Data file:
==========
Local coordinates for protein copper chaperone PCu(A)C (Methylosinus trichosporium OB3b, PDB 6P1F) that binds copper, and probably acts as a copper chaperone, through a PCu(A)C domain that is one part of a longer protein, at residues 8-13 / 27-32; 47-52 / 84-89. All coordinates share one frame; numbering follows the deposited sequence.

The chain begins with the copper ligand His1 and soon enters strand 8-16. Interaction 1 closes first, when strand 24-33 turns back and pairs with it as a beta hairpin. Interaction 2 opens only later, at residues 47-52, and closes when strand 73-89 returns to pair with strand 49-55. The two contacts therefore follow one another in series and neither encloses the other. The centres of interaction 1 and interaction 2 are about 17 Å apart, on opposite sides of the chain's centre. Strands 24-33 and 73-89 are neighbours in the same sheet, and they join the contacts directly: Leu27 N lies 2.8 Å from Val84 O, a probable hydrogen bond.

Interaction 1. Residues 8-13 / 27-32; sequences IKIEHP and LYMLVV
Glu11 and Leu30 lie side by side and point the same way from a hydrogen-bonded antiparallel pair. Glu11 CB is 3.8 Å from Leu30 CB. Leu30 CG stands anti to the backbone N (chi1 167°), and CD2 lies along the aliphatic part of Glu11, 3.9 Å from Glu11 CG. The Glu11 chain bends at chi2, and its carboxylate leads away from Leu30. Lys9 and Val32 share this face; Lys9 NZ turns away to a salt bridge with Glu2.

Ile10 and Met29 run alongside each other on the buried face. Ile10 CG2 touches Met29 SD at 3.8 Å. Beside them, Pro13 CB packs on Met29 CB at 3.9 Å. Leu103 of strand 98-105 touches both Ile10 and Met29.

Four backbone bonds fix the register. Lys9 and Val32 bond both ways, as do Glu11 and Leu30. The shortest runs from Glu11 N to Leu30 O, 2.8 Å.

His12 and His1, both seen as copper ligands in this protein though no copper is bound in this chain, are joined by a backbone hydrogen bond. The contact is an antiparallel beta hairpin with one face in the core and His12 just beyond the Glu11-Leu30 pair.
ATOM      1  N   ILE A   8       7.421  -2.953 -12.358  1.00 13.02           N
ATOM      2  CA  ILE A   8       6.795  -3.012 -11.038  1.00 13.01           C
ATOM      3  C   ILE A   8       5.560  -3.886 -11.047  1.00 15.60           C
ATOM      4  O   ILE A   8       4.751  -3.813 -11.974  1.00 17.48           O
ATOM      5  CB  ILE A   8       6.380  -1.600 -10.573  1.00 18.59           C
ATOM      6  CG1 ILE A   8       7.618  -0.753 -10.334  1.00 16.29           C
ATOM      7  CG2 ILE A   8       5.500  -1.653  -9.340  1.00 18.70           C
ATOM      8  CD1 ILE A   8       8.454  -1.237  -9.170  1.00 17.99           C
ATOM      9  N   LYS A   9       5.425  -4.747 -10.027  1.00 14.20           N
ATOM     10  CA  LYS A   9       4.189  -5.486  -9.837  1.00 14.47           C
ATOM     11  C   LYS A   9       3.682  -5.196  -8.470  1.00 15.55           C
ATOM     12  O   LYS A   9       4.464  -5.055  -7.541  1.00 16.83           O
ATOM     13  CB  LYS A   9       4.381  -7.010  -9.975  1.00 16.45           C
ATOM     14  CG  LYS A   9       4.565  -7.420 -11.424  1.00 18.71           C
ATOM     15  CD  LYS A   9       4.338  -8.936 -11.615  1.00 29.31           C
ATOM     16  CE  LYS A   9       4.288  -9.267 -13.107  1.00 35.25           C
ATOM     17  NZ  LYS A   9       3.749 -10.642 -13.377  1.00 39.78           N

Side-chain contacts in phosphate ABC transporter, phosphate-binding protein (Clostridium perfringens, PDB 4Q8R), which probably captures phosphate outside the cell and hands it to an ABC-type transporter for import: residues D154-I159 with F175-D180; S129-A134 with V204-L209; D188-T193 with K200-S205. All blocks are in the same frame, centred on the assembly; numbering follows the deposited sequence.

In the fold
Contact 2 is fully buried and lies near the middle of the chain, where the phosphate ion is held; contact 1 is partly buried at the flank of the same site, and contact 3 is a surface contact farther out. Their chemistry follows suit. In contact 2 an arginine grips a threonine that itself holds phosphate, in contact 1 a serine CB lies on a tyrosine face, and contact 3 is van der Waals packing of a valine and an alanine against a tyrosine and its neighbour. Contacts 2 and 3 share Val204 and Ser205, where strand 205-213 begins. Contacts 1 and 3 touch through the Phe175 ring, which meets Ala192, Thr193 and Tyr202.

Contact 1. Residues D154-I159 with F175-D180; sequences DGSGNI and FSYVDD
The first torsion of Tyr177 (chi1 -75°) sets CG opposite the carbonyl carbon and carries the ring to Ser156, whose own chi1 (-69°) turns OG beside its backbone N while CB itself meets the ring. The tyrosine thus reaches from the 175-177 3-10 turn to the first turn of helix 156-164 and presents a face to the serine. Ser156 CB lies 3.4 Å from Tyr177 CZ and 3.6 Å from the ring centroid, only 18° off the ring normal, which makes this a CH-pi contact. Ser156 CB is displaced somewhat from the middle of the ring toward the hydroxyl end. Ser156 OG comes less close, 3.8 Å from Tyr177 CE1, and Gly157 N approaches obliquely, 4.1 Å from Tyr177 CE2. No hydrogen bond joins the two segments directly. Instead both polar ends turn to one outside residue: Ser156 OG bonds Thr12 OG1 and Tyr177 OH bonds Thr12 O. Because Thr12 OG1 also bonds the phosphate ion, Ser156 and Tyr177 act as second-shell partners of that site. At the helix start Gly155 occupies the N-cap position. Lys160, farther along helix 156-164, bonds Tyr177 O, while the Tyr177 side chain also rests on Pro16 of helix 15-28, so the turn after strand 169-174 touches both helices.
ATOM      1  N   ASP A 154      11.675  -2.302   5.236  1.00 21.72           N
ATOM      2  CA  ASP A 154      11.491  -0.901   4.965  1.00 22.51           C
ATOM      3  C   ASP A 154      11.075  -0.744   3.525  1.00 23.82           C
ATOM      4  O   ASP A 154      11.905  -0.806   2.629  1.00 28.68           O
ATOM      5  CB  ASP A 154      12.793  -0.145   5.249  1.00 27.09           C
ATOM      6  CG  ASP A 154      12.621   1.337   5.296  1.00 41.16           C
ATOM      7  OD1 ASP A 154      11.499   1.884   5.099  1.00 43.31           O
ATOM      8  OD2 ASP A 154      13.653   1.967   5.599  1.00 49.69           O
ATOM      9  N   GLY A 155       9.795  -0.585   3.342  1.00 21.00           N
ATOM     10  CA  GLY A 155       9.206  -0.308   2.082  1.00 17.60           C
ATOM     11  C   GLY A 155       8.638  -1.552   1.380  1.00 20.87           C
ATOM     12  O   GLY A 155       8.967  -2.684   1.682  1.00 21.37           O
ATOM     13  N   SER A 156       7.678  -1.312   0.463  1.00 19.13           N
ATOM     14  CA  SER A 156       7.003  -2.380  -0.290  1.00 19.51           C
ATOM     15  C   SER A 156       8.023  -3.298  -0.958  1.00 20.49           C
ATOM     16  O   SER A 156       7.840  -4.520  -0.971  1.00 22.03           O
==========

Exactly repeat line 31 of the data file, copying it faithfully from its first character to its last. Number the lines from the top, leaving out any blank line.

ATOM      2  CA  ASP A 154      11.491  -0.901   4.965  1.00 22.51           C